Friday, January 22, 2021

Kee Watchman Statement to the UN 2001

February 8, 2001 by  
Filed under Voices from the Land

United Nations Human Rights Commission
Fifty-seventh Session, March 19, April 27, 2001
Oral Intervention, International Indian Treaty Council
Agenda Item 11 (e) Religious Intolerance

Thank you Mr Chairman,

My name is Kee Watchman. I am a delegate from the International Indian Treaty Council. I have been sent here to speak for the community where I have lived my entire life, Cactus Valley-Red Willow Springs. We have been subject for over thirty years to confiscation of our livestock, rules preventing us from building homes or even maintaining the homes we have, continuous police harassment, harsh restrictions on our religion and the threat of forcible evection from the lands of our clans have called home for thousands of years. I believe what I had said, applies to all Indigenous communities who are also subject to these same laws in the United States.

The international community’s attention has been focused on our plight for over 20 years. Every year some of us have some before you to tell our story and ask for justice. There have been three Special Rapporteur’s reports, two in 1989 and another in 1998 on the situation we face. The issues are clear.The United States government, for reasons of its own policy, is actively and knowingly destroying our families, our livelihood, our sacred places and our way of life. It has given itself statutory authority to use whatever force necessary against us to accomplish its goals.

Lately, we had heard strong rumors that PeabodyCoal Company still wants our rich and low sulfur coal that lays underneath our feet, hearing this only reaffirms our own intuition of why we had been faced with this force relocation policy by the United States government. We in our communities still face the ever encroachment of Peabody’s mining operations towards our direction. Even with those families who had signed face yet, still another relocation policy of the future generation’s.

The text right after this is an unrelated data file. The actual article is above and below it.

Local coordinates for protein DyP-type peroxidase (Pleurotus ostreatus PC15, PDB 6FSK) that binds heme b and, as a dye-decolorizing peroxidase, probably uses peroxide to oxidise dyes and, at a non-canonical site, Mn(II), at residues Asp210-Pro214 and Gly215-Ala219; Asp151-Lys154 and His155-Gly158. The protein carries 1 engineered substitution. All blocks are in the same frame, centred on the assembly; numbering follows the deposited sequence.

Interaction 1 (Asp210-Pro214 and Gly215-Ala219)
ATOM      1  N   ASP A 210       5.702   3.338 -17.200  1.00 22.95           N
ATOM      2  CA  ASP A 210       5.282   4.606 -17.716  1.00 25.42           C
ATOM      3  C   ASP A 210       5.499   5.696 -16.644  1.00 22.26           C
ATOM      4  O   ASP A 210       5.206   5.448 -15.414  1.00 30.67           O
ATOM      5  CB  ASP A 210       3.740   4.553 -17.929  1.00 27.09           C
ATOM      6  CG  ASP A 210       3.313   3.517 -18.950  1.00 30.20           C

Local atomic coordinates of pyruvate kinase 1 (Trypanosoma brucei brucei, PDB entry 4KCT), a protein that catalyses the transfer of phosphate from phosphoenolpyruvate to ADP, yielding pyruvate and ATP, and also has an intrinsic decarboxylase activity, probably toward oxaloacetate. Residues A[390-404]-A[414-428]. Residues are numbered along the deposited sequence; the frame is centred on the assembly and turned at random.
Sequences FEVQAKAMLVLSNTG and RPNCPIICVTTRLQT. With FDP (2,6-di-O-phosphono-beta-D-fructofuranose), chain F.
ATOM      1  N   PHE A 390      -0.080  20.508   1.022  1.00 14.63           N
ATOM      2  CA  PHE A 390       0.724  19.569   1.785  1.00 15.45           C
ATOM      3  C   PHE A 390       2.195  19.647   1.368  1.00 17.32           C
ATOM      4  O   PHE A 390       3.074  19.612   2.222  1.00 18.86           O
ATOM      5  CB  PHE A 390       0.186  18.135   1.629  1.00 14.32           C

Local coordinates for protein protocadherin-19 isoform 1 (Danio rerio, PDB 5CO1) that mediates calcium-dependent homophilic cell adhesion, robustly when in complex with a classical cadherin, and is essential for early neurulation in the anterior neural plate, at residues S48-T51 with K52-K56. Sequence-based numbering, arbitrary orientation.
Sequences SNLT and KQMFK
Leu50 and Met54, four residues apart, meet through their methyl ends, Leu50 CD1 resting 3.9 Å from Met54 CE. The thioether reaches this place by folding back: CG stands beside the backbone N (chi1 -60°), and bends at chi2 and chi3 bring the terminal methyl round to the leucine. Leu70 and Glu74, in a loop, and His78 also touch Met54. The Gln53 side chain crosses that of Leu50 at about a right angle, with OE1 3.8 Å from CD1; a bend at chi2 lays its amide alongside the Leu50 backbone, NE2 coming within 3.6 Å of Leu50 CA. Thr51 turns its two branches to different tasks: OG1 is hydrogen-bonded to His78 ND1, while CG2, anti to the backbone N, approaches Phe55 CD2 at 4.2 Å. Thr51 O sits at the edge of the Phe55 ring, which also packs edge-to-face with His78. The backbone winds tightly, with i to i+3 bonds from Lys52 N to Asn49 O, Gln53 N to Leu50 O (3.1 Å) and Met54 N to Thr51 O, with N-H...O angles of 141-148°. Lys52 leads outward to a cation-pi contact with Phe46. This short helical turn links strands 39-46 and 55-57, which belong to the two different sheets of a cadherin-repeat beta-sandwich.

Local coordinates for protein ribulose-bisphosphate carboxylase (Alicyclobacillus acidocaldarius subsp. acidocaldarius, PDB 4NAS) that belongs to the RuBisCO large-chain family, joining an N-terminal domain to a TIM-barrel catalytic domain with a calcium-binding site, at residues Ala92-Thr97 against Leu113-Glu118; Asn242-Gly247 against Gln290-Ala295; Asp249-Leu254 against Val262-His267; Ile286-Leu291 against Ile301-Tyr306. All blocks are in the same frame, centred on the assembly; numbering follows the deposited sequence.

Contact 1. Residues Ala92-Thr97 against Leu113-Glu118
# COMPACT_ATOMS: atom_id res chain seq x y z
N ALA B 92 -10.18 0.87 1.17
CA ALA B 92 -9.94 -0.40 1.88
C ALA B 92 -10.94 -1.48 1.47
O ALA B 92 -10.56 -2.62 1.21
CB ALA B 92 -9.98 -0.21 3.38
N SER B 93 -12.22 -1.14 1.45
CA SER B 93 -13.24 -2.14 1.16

As well, the Hopi Tribal Council recently had given permission to construct a cellular tower on the very peak of our shrine called (Dzil’na SÃ i) or Big Mountain without any consultation. This desecration of our Holy Mountain will only add further insult to a deep injury caused by this force relocation policy.

We sympathize and support our Apache relatives to the south, where they are struggling to protect their Holy mountain called (Dzil Nchaa Si An) or also known as Mount Graham. This Holy Mountain is being desecrated by telescope projects by the University of Arizona, the Vatican andby Max-Planck Institute of Germany.

The United States government is far from protecting our rights, as it promised in the Treaty of 1868, is the major violator of these rights. We worked for years on a mediated “settlementâ€� whichin the end took from us even more of our land, livestock, and our cultural and religious freedoms. We have appealed to the President, the Congress and the Courts of the United States, and have not been able to change our government’s course of action. Therefore, we have come before this body and the international human rights
community.

My organization will work with the Working Group on Indigenous People and the Sub-Commission for the protection and promotion of Human Rights, in order to develop a new resolution on this issue, to be presented to the 58th Commission session. This resolution should:

A) provide for full-time monitoring of human rights violations in the Dine’ Country;

B) make provision for rendering adviceand guidance from the international community to the United States on its responsibilities under existing treaties, the UN Charter and otherinternational instruments;

C) providing an avenue of appeal to some international tribunal where the United States and its officials could beheld accountable for their actions.

We are well aware of the pressures the United States has brought to bear in the past on this body, the Sub-Commission and the Working Group. We have faith, however, that those who hear and understand our words will take this opportunity to protect our rights, and by doing so the rights of all indigenous peoples and of all the peoples of the world.

In closing Mr. Chairman, IITC would like to state that Indigenous peoples worldwide regret that Executive Clemency was denied to an Indigenous and environmental rights defender, LeonardPeltier. This case is an example of the injustices Indigenous peoples are facing today.

We want to renew our call for the immediate release for Leonard Peltier and we are asking the Commission to request the Special Rapporteur on the Independence of Judges and Lawyers and the Working Group on Arbitration Detention to visit and investigate the care of Leonard Peltier and report to next Commission’s session.

Thank you Mr. Chairman and all my relatives,

KeeWatchman,
CactusValley-Red Willow Springs/Big Mountain region.

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